Section 4. Surveillance and Reporting

1. Vaccination
2. Registration
3. Exhibits, Fairs, and Shows
4. Surveillance and Monitoring
5. Reporting Disease

Surveillance and Monitoring

Surveillance and monitoring are key factors in early detection as it lowers the risk of the spread of disease and leads to better response times. Do your part to prevent the spread of avian influenza and check your bird's health daily.

Personal Surveillance and Monitoring:10
1) Know the Signs of AI.
  • Decreased activity, ruffled feathers, poor appetite, diarrhea.
  • Decreased egg production, soft shells or misshapen eggs.
  • Swelling of the head, eyelids, comb, wattles and hocks.
  • Cyanosis (dark blue color) of comb and wattles, sneezing, or nasal discharge.
  • Sudden death.
2) Inspect your flocks daily.

3) Wear gloves when handling a sick bird. The sick bird should be placed in isolation for 30 days away from other birds.

4) Contact your vet if your birds have serious signs of AI as described above.

Tracheal Swab
Photo Credit: Dr. Nathaniel Tablante

National and International Surveillance and Monitoring:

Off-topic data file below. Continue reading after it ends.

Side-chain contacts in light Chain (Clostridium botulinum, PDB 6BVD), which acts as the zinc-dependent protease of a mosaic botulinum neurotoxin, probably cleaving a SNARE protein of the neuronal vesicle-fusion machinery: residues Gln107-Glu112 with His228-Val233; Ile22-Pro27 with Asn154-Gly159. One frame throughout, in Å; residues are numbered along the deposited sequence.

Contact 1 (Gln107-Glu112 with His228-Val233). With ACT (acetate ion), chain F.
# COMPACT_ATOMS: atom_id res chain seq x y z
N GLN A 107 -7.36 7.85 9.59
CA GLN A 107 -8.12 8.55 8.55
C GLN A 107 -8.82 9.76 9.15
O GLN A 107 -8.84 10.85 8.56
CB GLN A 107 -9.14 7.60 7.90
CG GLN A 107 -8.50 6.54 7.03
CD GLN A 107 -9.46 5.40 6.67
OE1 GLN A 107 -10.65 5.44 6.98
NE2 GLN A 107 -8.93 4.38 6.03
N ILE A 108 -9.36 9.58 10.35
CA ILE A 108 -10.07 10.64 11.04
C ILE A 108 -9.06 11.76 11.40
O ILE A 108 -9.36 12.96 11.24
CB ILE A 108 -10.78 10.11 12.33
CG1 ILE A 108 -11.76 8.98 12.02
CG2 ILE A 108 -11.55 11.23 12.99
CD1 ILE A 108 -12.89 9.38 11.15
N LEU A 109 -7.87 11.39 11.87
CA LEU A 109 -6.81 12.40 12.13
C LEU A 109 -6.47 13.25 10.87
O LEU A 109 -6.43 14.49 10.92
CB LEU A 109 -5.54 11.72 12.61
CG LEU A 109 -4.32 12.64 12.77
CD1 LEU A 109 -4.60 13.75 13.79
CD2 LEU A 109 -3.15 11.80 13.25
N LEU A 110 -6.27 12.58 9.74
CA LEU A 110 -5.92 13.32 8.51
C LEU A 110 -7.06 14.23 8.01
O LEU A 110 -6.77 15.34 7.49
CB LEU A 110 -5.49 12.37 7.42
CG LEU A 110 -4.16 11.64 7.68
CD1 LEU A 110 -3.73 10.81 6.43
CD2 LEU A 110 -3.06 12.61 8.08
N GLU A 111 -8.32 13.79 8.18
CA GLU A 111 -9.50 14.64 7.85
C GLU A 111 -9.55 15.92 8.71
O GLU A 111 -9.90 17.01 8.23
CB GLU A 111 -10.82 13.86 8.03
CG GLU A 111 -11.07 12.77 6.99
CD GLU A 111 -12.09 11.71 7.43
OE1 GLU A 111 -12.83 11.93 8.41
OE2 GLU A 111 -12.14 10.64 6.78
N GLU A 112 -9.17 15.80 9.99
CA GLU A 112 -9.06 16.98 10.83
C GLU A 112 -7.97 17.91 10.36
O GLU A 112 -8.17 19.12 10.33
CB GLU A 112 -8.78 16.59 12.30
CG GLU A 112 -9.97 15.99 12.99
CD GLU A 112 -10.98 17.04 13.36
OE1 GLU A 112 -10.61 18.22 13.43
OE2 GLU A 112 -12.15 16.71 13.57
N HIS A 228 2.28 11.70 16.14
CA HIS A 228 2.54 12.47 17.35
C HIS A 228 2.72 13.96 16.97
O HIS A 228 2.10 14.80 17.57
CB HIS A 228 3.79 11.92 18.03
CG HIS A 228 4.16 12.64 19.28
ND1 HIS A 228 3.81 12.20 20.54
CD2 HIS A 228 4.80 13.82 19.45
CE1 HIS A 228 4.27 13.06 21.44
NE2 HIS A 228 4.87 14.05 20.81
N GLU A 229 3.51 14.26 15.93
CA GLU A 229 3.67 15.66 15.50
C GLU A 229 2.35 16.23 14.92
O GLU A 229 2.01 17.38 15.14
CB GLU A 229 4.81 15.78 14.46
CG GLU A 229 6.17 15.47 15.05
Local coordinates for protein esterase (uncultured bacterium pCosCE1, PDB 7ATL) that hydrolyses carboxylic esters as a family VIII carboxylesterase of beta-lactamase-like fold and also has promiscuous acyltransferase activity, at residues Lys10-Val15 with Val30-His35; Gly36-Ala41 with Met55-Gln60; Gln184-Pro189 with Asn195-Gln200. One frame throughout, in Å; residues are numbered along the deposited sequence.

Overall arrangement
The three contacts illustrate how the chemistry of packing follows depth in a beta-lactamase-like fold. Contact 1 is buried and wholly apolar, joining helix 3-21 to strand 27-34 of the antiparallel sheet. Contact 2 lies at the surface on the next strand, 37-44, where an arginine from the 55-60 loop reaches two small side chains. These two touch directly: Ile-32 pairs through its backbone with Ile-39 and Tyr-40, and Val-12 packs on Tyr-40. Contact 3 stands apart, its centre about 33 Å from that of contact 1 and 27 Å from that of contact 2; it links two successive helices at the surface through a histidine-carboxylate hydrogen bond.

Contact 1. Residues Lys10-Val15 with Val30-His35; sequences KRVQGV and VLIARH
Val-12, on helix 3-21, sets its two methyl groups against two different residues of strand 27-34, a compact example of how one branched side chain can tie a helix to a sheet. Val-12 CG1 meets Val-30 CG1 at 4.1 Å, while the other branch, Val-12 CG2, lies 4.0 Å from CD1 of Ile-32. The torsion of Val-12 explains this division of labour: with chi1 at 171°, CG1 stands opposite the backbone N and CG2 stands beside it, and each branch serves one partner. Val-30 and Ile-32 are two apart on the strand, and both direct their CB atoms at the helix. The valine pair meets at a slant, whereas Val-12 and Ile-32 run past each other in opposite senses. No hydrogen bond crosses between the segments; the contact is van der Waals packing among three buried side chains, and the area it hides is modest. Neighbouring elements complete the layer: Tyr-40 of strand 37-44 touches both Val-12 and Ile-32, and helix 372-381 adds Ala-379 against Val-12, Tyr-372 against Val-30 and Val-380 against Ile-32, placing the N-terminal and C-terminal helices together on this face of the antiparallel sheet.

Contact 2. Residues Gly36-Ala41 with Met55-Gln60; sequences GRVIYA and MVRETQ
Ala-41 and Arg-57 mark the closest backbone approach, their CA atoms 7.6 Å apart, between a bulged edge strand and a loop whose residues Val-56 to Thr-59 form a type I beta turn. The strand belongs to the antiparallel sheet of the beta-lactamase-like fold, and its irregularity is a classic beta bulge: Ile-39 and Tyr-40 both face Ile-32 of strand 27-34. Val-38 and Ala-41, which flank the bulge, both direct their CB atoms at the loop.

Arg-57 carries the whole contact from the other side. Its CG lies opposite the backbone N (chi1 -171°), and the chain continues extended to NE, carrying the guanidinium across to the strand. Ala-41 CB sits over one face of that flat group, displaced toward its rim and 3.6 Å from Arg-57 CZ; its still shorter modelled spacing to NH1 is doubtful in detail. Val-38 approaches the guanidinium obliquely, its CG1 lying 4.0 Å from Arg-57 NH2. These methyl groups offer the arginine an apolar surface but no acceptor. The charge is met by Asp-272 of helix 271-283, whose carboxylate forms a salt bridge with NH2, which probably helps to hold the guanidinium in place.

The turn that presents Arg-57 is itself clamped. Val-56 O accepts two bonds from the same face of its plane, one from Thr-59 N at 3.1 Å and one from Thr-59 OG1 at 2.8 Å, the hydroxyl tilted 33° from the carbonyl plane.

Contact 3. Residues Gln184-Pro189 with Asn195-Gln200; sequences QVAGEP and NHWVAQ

USDA APHIS and similar government agencies work closely with international organizations to assist avian influenza affected countries with disease prevention, management, and eradication activities. By helping these countries monitor, manage, and eradicate highly pathogenic avian influenza (HPAI) H5N1 outbreaks, USDA can reduce the risk of the disease spreading from overseas to the United States.3
  • USDA conducts avian influenza surveillance programs including the National Poultry Improvement Plan (NPIP) and the Smuggling Interdiction and Trade Compliance (SITC).
  • The National Center of Import Export (NCIE) requires all imported live birds, except from Canada, to undergo a minimum 30 day quarantine period where they are tested for avian influenza before entering the country.
  • Poultry and eggs from countries with HPAI H5N1 are not imported into the U.S.